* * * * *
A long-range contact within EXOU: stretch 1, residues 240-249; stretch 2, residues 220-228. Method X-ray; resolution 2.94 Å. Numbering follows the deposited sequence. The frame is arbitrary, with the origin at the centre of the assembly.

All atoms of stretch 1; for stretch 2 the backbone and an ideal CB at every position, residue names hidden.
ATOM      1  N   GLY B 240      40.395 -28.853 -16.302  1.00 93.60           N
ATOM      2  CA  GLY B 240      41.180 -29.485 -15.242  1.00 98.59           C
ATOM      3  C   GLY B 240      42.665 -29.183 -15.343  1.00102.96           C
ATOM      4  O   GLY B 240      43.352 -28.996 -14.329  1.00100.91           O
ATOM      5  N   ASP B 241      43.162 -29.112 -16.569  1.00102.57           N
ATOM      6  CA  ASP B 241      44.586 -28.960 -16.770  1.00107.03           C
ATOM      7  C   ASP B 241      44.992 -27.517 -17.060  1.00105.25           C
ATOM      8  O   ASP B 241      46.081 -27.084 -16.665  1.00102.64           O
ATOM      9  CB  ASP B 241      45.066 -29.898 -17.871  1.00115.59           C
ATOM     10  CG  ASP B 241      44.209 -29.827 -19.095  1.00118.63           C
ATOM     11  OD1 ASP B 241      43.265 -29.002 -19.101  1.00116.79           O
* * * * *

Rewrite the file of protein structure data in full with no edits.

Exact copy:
A long-range contact within EXOU: stretch 1, residues 240-249; stretch 2, residues 220-228. Method X-ray; resolution 2.94 Å. Numbering follows the deposited sequence. The frame is arbitrary, with the origin at the centre of the assembly.

All atoms of stretch 1; for stretch 2 the backbone and an ideal CB at every position, residue names hidden.
ATOM      1  N   GLY B 240      40.395 -28.853 -16.302  1.00 93.60           N
ATOM      2  CA  GLY B 240      41.180 -29.485 -15.242  1.00 98.59           C
ATOM      3  C   GLY B 240      42.665 -29.183 -15.343  1.00102.96           C
ATOM      4  O   GLY B 240      43.352 -28.996 -14.329  1.00100.91           O
ATOM      5  N   ASP B 241      43.162 -29.112 -16.569  1.00102.57           N
ATOM      6  CA  ASP B 241      44.586 -28.960 -16.770  1.00107.03           C
ATOM      7  C   ASP B 241      44.992 -27.517 -17.060  1.00105.25           C
ATOM      8  O   ASP B 241      46.081 -27.084 -16.665  1.00102.64           O
ATOM      9  CB  ASP B 241      45.066 -29.898 -17.871  1.00115.59           C
ATOM     10  CG  ASP B 241      44.209 -29.827 -19.095  1.00118.63           C
ATOM     11  OD1 ASP B 241      43.265 -29.002 -19.101  1.00116.79           O